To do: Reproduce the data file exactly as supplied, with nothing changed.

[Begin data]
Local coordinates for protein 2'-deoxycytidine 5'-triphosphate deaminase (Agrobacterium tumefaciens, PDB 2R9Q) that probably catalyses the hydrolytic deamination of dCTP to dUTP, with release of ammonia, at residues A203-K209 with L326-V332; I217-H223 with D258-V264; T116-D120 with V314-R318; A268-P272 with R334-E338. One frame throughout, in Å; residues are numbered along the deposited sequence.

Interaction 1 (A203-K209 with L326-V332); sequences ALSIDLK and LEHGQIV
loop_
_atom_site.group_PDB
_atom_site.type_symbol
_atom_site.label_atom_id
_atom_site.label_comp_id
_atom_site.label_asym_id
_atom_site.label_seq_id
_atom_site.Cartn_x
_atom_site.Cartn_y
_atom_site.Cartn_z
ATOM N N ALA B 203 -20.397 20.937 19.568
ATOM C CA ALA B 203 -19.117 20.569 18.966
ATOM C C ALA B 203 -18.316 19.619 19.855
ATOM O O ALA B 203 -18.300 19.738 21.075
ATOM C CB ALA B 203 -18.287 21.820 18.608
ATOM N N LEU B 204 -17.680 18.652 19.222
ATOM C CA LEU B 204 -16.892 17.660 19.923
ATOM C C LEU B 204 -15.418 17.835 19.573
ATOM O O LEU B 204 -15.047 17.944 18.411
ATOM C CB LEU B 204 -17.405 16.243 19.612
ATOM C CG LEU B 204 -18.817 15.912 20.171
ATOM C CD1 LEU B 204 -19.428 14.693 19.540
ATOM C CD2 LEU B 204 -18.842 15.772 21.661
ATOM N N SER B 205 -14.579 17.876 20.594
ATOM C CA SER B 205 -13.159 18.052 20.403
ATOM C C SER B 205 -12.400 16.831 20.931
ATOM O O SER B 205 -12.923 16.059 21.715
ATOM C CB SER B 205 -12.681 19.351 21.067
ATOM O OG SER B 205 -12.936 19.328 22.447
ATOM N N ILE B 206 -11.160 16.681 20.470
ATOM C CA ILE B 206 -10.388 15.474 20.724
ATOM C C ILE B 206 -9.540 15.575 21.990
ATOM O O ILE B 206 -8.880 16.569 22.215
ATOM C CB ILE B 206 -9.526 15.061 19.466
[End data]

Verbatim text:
Local coordinates for protein 2'-deoxycytidine 5'-triphosphate deaminase (Agrobacterium tumefaciens, PDB 2R9Q) that probably catalyses the hydrolytic deamination of dCTP to dUTP, with release of ammonia, at residues A203-K209 with L326-V332; I217-H223 with D258-V264; T116-D120 with V314-R318; A268-P272 with R334-E338. One frame throughout, in Å; residues are numbered along the deposited sequence.

Interaction 1 (A203-K209 with L326-V332); sequences ALSIDLK and LEHGQIV
loop_
_atom_site.group_PDB
_atom_site.type_symbol
_atom_site.label_atom_id
_atom_site.label_comp_id
_atom_site.label_asym_id
_atom_site.label_seq_id
_atom_site.Cartn_x
_atom_site.Cartn_y
_atom_site.Cartn_z
ATOM N N ALA B 203 -20.397 20.937 19.568
ATOM C CA ALA B 203 -19.117 20.569 18.966
ATOM C C ALA B 203 -18.316 19.619 19.855
ATOM O O ALA B 203 -18.300 19.738 21.075
ATOM C CB ALA B 203 -18.287 21.820 18.608
ATOM N N LEU B 204 -17.680 18.652 19.222
ATOM C CA LEU B 204 -16.892 17.660 19.923
ATOM C C LEU B 204 -15.418 17.835 19.573
ATOM O O LEU B 204 -15.047 17.944 18.411
ATOM C CB LEU B 204 -17.405 16.243 19.612
ATOM C CG LEU B 204 -18.817 15.912 20.171
ATOM C CD1 LEU B 204 -19.428 14.693 19.540
ATOM C CD2 LEU B 204 -18.842 15.772 21.661
ATOM N N SER B 205 -14.579 17.876 20.594
ATOM C CA SER B 205 -13.159 18.052 20.403
ATOM C C SER B 205 -12.400 16.831 20.931
ATOM O O SER B 205 -12.923 16.059 21.715
ATOM C CB SER B 205 -12.681 19.351 21.067
ATOM O OG SER B 205 -12.936 19.328 22.447
ATOM N N ILE B 206 -11.160 16.681 20.470
ATOM C CA ILE B 206 -10.388 15.474 20.724
ATOM C C ILE B 206 -9.540 15.575 21.990
ATOM O O ILE B 206 -8.880 16.569 22.215
ATOM C CB ILE B 206 -9.526 15.061 19.466